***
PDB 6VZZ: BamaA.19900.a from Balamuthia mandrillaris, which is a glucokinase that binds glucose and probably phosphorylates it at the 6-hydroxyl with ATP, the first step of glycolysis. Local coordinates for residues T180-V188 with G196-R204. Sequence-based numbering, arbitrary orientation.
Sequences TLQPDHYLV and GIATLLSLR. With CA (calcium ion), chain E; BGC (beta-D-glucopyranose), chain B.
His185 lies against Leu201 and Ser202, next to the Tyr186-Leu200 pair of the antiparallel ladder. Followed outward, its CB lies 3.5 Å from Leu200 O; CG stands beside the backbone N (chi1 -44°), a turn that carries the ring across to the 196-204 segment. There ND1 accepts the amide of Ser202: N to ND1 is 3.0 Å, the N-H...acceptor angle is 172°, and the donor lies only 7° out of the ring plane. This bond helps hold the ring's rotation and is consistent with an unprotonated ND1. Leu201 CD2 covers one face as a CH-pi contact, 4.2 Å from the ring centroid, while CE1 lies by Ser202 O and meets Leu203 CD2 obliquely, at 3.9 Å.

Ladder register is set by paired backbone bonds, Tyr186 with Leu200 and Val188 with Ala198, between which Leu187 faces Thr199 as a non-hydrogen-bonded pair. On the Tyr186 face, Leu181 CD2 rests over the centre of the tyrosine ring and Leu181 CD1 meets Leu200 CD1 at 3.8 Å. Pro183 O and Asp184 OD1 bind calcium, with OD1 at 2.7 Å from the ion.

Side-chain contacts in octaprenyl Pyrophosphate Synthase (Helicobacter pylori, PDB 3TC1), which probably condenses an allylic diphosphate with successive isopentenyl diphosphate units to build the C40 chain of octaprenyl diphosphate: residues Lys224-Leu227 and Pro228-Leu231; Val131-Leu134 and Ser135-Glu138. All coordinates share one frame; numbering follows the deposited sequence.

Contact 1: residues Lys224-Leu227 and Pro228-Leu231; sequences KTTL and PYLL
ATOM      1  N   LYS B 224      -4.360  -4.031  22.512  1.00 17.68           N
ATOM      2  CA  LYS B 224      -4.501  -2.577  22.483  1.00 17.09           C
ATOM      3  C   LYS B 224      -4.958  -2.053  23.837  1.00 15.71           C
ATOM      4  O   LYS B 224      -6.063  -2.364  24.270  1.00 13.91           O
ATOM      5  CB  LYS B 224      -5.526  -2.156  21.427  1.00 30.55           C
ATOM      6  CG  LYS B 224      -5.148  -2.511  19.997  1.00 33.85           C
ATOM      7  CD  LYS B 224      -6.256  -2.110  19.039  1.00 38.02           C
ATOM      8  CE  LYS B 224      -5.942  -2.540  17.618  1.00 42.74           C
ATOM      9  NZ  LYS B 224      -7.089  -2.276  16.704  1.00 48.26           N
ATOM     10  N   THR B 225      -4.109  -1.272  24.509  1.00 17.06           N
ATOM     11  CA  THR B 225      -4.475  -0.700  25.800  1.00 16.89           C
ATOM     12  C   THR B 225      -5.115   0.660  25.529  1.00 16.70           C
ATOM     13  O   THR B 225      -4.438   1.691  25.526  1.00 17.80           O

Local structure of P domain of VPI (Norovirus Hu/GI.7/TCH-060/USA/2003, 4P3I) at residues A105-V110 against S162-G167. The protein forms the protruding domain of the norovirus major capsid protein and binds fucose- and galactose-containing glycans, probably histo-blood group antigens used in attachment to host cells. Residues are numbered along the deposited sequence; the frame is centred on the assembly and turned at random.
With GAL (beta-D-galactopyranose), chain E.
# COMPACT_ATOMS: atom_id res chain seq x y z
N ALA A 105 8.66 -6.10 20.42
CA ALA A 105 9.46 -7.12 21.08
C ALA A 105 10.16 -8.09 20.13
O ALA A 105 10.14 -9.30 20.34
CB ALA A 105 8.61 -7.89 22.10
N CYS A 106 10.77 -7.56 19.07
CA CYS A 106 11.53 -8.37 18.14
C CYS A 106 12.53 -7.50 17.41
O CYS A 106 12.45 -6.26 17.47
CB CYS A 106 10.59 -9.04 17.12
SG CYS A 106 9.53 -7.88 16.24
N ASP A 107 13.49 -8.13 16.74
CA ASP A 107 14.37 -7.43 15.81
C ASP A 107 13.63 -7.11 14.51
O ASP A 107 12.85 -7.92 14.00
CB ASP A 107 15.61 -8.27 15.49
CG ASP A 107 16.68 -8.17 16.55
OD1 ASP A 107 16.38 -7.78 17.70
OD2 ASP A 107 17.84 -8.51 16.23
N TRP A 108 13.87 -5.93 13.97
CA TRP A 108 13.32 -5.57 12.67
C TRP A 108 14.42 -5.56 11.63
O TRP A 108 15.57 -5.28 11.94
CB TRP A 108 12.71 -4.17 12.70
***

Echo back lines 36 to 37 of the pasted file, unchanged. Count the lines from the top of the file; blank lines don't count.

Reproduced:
C ASP A 107 13.63 -7.11 14.51
O ASP A 107 12.85 -7.92 14.00